Your Attitude Determines Your Success

Photo of a flowing Red Curtain and Window at the Louvre, ParisLeica M9 camera and Leica 24mm f1.4 M-series lens. Exposure Details: 1/25 second @ f4.8 ISO 100.

Over the years I've worked with literally thousands of students. For the most part the experience has been very enjoyable, at least from my perspective. In larger classes, particularly the ones at formal college level courses where I no longer work, I found I could classify my students into 6 distinct groups. And, while some folks display characteristics that can, on occasions, see them cross camps or display characteristics associated with more than one student-type. 


Of those there is one type whom I used to battle with, from day one, to listen to basic wisdom that I've gained over the years, often through bitter experience. I often run into them, years later, where they proceed to tell me the way things are in our industry. They are simply re-canting what I told them during our first conversations. Maybe it's their way of saying I did understand, but it actually comes across like I know all this stuff and, now that I'II telling you, our roles are reversed. It's a bit like "Now Obi Won, I Am the Master". It's a tad sad, don't you think. The point is I was only trying to help, to provide a non B.S. opinion of the industry as it is, as opposed to how people would like it to be.    

As a contractor or employee you really don't make a lot of money teaching photography. That's not to say there isn't money in it. You're just not the one getting the lion share of it. Its true to say that, at least when dealing with adult students enrolled in part time or short courses, most tutors make less money than the majority of their students. And, you'll know within seconds of your course beginning, just how open participants are to you and the information you want to provide them with and how many are pre-judging you based on the way you look, dress and, of course, by the camera equipment you use.

I've learned that, to protect such folk from their own negativity, its important to be able to project yourself in such a way that impresses them while still being true to who you are. Its all about maintaining a degree of respect or authority, not so much for your own self esteem but as a way to engage with the group and, at the same time, protecting the majority of the class from the negativity of one or two within the group. You can't always expect to win everyone over, but its important to do what you can to protect the more vulnerable elements of the group. And, in a world where old-school discipline is largely frowned upon, student respect is more important than ever.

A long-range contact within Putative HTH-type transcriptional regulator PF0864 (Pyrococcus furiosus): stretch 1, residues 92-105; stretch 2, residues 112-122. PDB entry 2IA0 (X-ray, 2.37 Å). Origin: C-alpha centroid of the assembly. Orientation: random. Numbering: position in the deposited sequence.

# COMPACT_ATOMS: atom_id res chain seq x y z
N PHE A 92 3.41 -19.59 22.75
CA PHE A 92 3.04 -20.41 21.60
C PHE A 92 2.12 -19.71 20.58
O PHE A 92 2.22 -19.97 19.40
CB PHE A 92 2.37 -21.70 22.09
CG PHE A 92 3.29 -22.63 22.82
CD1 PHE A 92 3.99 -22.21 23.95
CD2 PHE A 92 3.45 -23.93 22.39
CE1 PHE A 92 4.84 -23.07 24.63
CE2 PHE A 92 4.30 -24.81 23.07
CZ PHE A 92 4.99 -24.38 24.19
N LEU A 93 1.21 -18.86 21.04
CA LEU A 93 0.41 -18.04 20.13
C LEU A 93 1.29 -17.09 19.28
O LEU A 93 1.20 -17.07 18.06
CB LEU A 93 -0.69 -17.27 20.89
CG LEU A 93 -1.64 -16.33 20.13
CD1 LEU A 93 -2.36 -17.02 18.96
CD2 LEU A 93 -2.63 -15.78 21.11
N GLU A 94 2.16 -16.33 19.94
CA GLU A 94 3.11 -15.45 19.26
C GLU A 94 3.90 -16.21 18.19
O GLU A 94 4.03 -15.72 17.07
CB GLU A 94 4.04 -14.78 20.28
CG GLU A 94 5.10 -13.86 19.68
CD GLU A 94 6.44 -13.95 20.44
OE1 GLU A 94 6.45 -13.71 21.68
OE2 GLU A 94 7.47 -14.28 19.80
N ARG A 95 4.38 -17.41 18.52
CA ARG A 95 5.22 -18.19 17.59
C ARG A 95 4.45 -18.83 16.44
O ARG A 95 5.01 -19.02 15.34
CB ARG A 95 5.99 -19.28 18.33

One of the things about having a calling to teach is that you desperately want to prevent others from suffering in the same way, and for as long as you have. It may have taken you decades to acquire your skills and achieve a degree of success, but your students have an expectation that you'll give them what they want, which is of course often quite different to what they need, within a few short sessions.

Each class needs to be fun, without sacrificing order and structure; informative, without pushing participants too hard; and practical, while still providing the fundamental theory in visual, audio and written forms. And all this needs to occur within a few short hours. I tell you teaching is not for light weights.
Its just such a pity that some folks only want you to tell them what they want to hear. And that's, ultimately, how they'll judge your abilities as a teacher.

I guess we all remember teachers we've been exposed to over the years. We judge them all, for better or worse. I certainly remember my favorites. In fact I've made a point of tracking a few of them down and thanking them personally. They didn't all remember me, but that's OK. It's not about me. We all need positive reinforcement and the only feedback institutions seem to provide these days is negative feedback. Have no doubt there's more than a little power play involved in that process.

Anyway I'm so glad that these days I work with folks who actually want to be there. And I love it, more than ever. I have a few old friends, whom I've remained close to for many years. Social media has allowed me to come into contact with great friends from years gone by, and that's been great. I've meet so many wonderful people, who share my passion for photography, that, together with my family, travel and personal photography adventures have made my life full indeed. The fact that my social media efforts have allowed me to reach many thousands of people around the world has changed my life in ways that are hard to describe. Thank you all.

So, whether you're a tutor or a participant, you are responsible for the success of whatever endeavor with which you're involved. We all need to be open minded and do what's best for ourselves, which isn't always easy, and the ones around us. At the end of the day, we make our own reality.

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Glenn Guy, Travel Photography Guru